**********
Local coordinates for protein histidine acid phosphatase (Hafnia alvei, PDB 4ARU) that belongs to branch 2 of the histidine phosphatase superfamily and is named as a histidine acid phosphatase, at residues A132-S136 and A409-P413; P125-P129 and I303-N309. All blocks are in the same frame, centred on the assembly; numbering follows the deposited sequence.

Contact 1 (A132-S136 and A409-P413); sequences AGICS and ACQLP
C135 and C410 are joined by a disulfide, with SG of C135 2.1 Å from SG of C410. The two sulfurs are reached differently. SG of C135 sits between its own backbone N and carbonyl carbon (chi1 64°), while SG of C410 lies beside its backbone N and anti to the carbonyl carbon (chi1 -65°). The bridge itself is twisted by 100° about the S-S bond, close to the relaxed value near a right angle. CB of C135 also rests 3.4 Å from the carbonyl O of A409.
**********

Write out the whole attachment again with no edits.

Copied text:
Local coordinates for protein histidine acid phosphatase (Hafnia alvei, PDB 4ARU) that belongs to branch 2 of the histidine phosphatase superfamily and is named as a histidine acid phosphatase, at residues A132-S136 and A409-P413; P125-P129 and I303-N309. All blocks are in the same frame, centred on the assembly; numbering follows the deposited sequence.

Contact 1 (A132-S136 and A409-P413); sequences AGICS and ACQLP
C135 and C410 are joined by a disulfide, with SG of C135 2.1 Å from SG of C410. The two sulfurs are reached differently. SG of C135 sits between its own backbone N and carbonyl carbon (chi1 64°), while SG of C410 lies beside its backbone N and anti to the carbonyl carbon (chi1 -65°). The bridge itself is twisted by 100° about the S-S bond, close to the relaxed value near a right angle. CB of C135 also rests 3.4 Å from the carbonyl O of A409.